restricted access Chapter 2. ‘‘In an Odd State’’: The American Decision to Leave the British Empire
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2 . ‘‘In an Odd State’’ The American Decision to Leave the British Empire Dr. Franklin has been very constant in his Attendance on Congress from the Beginning. . . . He thinks us at present in an odd State, neither in Peace nor War, neither dependent nor independent. But he thinks that We shall soon assume a Character more decisive. —John Adams to Abigail Adams, July 1775 British North America had been turned upside down. At least this was the view from Philadelphia, the city that was emerging as the de facto capital of the Thirteen Colonies, where the Second Continental Congress convened on 10 May 1775. While the delegates of the First Continental Congress had promised to reassemble, if necessary, when they adjourned their ad hoc body the previous October, they could not have imagined how necessary such a meeting would be. The context in which Congress now came together was far more portentous than the previous year’s controversy over the so-called Intolerable Acts had ever been.∞ Weeks before, on the morning of 19 April 1775, a detachment of British regular troops sent by General Thomas Gage from Boston to seize a rumored munitions stockpile of the Massachusetts Provincial Congress in Concord had met with armed resistance at village of Lexington. Fighting between the British regulars and the newly formed Massachusetts militia continued during the day as the regulars retreated back to Boston. While commentators would debate for centuries to come who exactly fired the first shot on the Lexington Green, for a majority of British North Americans there was no ambiguity. Provin- 60 Revolutionary Negotiations cials in Massachusetts and beyond perceived the British army—and by extension the king and the ministry—as the aggressors. Militiamen first from all over Massachusetts, and then from the rest of New England and other northern colonies, assembled and began to travel to Boston to support the local population’s resistance. Gage’s troops were trapped on the Boston peninsula as the city was quickly surrounded by provincial forces. A crossroads in the decade-old Imperial Crisis had been reached. The Continental Congress now directed its attention to providing a unified intercolonial response to this novel situation.≤ Among the delegates to Congress who felt the tension—and excitement —of the moment most acutely was Massachusetts’s John Adams. A lawyer of middling background from Braintree, Adams had risen to prominence in the Revolutionary movement in Massachusetts as an attorney in the legal case arising out of the 1770 ‘‘Boston Massacre,’’ but it was Adams’s works as a writer and a legislator that won him his seat in Congress. As author of the Novanglus essays in the Boston Gazette in 1774 and 1775, Adams had articulated one of the more cogent and ringing critiques of the constitutional doctrine of Parliament’s unlimited supremacy over the colonies. However, in the aftermath of Lexington and Concord, Adams began, in private, to move away from one of the bedrock principles that undergirded Novanglus —the notion that the North American colonies and the British metropolis could continue to exist within the same empire.≥ But as Adams contemplated the disintegration of the British Empire and the independence of the colonial provinces of British North America, a host of challenges soon revealed themselves. The colonies’ relationship with the province of Canada; their relations with their American Indian neighbors ; the prospects for commerce (and, of necessity, diplomacy) with the other sovereign powers of Europe; and the potential viability of a union among the sprawling, diverse thirteen colonies of eastern North America— each of these political relationships could, as they continued to develop, shipwreck the colonies’ united resistance to the North ministry’s legislation. Each could then, in turn, handicap an eventual bid for American independence . On 7 June, Adams described to James Warren that there was much discussion in the Continental Congress about ‘‘what we ought to do, with the Canadians and Indians.’’ It was an unsettling question. The Thirteen Colonies were bordered by the province of Quebec to the north and west (under the capacious boundaries authorized by the 1774 Quebec Act) and ‘‘In an Odd State’’ 61 at the same time surrounded by fairly powerful American Indian nations, such as the Iroquois, the Cherokee, and the Creek. Neither the Canadian settler population nor the majority of Native Americans displayed any inclination, in the late spring of 1775, to take a side in the emerging conflict, but the fear that both the Canadians and the Indians could...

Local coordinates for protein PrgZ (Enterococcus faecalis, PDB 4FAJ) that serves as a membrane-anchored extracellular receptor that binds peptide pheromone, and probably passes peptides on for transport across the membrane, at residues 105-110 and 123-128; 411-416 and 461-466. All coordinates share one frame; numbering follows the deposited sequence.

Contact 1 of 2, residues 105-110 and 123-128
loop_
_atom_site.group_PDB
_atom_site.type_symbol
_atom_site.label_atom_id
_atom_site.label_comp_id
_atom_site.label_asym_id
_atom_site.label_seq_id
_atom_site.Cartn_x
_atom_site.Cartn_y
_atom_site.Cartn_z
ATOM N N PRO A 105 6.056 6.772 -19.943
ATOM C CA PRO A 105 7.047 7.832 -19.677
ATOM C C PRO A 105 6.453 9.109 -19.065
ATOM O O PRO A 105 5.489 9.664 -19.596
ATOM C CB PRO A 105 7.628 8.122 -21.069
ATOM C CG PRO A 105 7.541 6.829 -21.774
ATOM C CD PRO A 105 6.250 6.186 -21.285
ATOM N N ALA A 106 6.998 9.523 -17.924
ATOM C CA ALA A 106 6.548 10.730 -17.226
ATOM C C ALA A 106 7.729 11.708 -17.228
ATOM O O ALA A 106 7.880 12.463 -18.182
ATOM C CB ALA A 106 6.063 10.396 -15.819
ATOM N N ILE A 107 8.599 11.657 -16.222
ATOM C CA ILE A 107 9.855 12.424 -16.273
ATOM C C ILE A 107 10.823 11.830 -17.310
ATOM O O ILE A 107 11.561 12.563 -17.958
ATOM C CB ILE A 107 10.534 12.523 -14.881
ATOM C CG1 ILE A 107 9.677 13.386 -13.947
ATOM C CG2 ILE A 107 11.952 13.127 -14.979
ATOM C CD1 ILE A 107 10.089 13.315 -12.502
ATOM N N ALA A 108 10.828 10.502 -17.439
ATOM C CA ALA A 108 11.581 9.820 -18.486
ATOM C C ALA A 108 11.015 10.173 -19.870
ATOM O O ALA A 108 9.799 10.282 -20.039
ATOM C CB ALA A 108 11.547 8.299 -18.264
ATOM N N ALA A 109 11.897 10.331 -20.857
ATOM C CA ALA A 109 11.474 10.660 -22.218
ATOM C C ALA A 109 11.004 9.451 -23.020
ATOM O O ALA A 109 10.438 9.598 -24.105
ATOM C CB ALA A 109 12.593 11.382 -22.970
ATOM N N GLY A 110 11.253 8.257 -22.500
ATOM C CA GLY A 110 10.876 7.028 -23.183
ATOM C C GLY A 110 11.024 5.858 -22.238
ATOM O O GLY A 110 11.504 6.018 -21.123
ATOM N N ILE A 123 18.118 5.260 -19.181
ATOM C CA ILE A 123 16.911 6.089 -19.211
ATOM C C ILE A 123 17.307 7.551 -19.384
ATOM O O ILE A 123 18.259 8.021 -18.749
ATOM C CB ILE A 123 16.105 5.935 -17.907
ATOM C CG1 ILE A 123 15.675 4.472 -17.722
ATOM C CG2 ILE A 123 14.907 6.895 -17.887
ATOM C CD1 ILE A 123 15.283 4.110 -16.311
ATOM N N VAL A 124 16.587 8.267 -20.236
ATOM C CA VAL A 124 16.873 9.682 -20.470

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Subject Headings

  • United States -- Foreign relations -- 1783-1865.
  • United States -- Foreign relations -- To 1775.
  • Indians of North America -- Government relations -- To 1789.
  • United States -- Foreign relations -- 1775-1783.
  • Indians of North America -- Government relations -- 1789-1869.
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